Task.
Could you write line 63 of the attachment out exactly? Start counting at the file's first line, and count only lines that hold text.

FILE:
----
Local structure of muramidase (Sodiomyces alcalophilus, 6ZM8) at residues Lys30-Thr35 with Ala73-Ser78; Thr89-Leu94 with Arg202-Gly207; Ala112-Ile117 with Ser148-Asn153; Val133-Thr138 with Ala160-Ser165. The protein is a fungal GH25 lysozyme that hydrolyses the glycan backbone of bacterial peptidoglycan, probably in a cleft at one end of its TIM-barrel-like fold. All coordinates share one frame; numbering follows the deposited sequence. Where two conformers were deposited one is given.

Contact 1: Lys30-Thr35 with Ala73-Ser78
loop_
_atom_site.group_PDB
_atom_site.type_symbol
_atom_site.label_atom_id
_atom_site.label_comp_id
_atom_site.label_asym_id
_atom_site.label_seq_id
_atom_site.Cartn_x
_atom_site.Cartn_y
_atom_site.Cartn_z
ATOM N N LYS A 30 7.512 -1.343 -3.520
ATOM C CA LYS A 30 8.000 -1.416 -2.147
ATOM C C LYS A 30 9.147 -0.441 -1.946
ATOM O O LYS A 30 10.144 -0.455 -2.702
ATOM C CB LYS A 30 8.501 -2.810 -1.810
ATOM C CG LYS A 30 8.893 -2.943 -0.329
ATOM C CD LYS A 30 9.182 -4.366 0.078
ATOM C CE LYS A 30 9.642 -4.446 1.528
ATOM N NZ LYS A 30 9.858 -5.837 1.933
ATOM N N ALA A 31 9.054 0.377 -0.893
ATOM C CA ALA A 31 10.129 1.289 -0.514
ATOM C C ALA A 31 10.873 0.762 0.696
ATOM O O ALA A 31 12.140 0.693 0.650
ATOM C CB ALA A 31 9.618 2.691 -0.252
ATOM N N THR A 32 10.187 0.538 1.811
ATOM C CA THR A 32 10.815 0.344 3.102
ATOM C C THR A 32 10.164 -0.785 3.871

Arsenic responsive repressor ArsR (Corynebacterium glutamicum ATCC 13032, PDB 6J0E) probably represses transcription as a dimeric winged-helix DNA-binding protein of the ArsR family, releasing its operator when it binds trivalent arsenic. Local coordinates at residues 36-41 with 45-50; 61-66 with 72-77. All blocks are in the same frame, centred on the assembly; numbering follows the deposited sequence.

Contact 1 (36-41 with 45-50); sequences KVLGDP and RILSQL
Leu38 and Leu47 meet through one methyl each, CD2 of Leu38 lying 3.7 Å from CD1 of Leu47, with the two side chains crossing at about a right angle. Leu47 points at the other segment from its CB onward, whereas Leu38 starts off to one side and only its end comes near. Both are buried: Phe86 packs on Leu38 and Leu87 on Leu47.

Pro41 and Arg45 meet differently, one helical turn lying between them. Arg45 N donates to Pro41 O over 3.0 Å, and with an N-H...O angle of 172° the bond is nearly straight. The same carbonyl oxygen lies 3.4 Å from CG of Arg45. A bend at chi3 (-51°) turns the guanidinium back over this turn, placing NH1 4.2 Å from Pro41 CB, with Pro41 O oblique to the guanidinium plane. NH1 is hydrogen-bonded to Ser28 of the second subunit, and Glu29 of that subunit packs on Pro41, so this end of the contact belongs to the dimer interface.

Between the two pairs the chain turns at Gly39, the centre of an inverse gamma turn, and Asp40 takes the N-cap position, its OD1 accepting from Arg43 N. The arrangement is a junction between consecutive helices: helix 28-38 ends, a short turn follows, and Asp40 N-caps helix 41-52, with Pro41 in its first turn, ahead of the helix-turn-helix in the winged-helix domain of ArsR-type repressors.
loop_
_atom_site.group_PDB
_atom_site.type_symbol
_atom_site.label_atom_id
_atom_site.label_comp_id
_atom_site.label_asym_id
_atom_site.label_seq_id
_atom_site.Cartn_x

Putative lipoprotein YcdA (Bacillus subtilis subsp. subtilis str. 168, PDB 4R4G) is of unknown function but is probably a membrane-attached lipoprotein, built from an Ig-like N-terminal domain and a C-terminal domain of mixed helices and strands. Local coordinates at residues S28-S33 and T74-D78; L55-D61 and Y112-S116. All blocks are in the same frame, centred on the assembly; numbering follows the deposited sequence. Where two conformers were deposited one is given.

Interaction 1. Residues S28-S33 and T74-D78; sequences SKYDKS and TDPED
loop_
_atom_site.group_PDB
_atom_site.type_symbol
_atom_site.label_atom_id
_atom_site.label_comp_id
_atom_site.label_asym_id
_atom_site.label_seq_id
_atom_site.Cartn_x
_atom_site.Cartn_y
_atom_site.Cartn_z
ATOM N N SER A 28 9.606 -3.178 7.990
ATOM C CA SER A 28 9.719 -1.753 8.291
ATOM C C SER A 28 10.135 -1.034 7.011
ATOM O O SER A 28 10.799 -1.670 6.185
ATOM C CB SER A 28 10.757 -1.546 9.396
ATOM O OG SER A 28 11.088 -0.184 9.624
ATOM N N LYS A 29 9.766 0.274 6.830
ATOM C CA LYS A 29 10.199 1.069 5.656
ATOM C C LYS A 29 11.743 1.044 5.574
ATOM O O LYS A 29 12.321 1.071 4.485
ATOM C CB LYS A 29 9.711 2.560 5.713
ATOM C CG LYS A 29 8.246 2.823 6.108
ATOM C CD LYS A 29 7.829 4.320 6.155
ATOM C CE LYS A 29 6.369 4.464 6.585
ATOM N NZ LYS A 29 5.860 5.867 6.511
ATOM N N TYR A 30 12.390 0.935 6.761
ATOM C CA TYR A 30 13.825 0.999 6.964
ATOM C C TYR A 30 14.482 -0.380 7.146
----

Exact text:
ATOM C C LYS A 29 11.743 1.044 5.574